• Compile your code, upload the executable and its dependencies to Azure Storage, and define the path in the folderPath property.

For a complete sample of how the end-to-end DLL and pipeline sample described in the Data Factory version 1 article Use custom activities in an Azure Data Factory pipeline can be rewritten as a Data Factory Custom Activity, see Data Factory Custom Activity sample.

Auto-scaling of Azure Batch

You can also create an Azure Batch pool with autoscale feature. For example, you could create an azure batch pool with 0 dedicated VMs and an autoscale formula based on the number of pending tasks.

The sample formula here achieves the following behavior: When the pool is initially created, it starts with 1 VM. $PendingTasks metric defines the number of tasks in running + active (queued) state. The formula finds the average number of pending tasks in the last 180 seconds and sets TargetDedicated accordingly. It ensures that TargetDedicated never goes beyond 25 VMs. So, as new tasks are submitted, pool automatically grows and as tasks complete, VMs become free one by one and the autoscaling shrinks those VMs. startingNumberOfVMs and maxNumberofVMs can be adjusted to your needs.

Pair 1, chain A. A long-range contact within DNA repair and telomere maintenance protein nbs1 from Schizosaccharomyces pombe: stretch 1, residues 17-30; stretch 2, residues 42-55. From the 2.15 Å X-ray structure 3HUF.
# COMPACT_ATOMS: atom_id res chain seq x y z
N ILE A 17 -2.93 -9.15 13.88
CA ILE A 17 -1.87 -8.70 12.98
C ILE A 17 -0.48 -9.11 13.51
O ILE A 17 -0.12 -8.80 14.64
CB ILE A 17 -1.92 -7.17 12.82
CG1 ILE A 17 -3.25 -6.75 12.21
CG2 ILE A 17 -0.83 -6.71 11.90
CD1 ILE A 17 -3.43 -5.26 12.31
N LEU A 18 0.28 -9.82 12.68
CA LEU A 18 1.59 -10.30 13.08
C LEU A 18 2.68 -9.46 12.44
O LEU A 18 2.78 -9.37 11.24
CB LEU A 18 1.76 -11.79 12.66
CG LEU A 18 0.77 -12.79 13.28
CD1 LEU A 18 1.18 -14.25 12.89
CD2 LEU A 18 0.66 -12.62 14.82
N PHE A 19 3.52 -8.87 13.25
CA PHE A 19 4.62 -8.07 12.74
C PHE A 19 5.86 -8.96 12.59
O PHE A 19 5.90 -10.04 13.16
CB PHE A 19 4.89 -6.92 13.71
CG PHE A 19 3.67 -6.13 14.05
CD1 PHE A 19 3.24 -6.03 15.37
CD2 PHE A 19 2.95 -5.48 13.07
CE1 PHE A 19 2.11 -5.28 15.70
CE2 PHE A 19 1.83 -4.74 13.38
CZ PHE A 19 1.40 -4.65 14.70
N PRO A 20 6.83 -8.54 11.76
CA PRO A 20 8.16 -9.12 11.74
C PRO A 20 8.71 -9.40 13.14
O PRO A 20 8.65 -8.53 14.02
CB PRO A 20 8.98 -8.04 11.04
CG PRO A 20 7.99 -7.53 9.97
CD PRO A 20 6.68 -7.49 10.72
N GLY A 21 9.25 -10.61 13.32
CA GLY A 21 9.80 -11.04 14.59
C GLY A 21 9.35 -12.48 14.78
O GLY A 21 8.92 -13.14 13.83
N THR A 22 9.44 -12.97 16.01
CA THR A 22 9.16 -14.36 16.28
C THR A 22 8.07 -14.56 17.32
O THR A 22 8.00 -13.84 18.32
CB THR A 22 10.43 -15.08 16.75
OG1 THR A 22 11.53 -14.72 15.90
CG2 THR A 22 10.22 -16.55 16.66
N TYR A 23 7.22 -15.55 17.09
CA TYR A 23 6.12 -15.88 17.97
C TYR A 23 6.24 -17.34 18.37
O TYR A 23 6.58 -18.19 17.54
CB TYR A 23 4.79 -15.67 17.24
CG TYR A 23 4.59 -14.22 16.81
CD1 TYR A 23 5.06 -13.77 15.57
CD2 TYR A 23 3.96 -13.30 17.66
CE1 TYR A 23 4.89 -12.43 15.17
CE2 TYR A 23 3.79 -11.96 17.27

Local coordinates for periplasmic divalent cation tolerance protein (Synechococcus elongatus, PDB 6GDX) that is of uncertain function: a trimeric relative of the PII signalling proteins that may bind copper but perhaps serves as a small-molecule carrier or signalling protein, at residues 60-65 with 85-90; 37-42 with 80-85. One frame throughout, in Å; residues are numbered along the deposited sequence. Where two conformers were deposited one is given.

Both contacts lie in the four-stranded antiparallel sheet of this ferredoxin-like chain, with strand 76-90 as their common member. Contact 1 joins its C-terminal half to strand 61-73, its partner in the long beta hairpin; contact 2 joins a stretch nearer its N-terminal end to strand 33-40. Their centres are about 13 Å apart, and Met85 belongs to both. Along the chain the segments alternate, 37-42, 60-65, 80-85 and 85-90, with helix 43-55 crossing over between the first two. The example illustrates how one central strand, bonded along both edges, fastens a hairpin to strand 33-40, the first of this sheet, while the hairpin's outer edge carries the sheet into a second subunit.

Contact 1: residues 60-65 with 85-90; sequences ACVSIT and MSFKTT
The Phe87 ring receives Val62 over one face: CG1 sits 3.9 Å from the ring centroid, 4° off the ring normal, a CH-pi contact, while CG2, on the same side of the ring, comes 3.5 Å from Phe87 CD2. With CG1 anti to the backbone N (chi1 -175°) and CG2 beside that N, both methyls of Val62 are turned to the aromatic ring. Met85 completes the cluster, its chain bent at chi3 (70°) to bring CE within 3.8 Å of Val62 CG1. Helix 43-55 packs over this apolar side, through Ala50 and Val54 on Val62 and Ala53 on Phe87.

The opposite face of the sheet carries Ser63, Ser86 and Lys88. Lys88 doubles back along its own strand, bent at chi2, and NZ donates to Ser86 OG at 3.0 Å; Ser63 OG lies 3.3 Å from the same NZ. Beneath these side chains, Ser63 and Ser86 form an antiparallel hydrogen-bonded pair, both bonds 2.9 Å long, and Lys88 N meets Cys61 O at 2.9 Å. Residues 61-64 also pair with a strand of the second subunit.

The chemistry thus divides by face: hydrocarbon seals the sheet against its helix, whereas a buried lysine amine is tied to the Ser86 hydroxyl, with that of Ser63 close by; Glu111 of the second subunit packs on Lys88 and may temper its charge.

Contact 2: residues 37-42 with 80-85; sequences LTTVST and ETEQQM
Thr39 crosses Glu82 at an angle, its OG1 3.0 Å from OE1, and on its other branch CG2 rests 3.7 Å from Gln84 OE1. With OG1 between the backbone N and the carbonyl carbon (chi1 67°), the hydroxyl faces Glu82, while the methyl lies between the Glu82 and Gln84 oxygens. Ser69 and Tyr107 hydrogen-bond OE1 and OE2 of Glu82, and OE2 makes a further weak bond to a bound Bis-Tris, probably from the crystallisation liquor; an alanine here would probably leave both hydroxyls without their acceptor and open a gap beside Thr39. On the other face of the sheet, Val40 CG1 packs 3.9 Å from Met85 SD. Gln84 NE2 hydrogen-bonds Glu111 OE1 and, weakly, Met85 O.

Autoscale formula:

startingNumberOfVMs = 1;
maxNumberofVMs = 25;
pendingTaskSamplePercent = $PendingTasks.GetSamplePercent(180 * TimeInterval_Second);
pendingTaskSamples = pendingTaskSamplePercent < 70 ? startingNumberOfVMs : avg($PendingTasks.GetSample(180 * TimeInterval_Second));
$TargetDedicated=min(maxNumberofVMs,pendingTaskSamples);

See Automatically scale compute nodes in an Azure Batch pool for details.

If the pool is using the default autoScaleEvaluationInterval, the Batch service could take 15-30 minutes to prepare the VM before running the custom activity. If the pool is using a different autoScaleEvaluationInterval, the Batch service could take autoScaleEvaluationInterval + 10 minutes.

Next steps

See the following articles that explain how to transform data in other ways: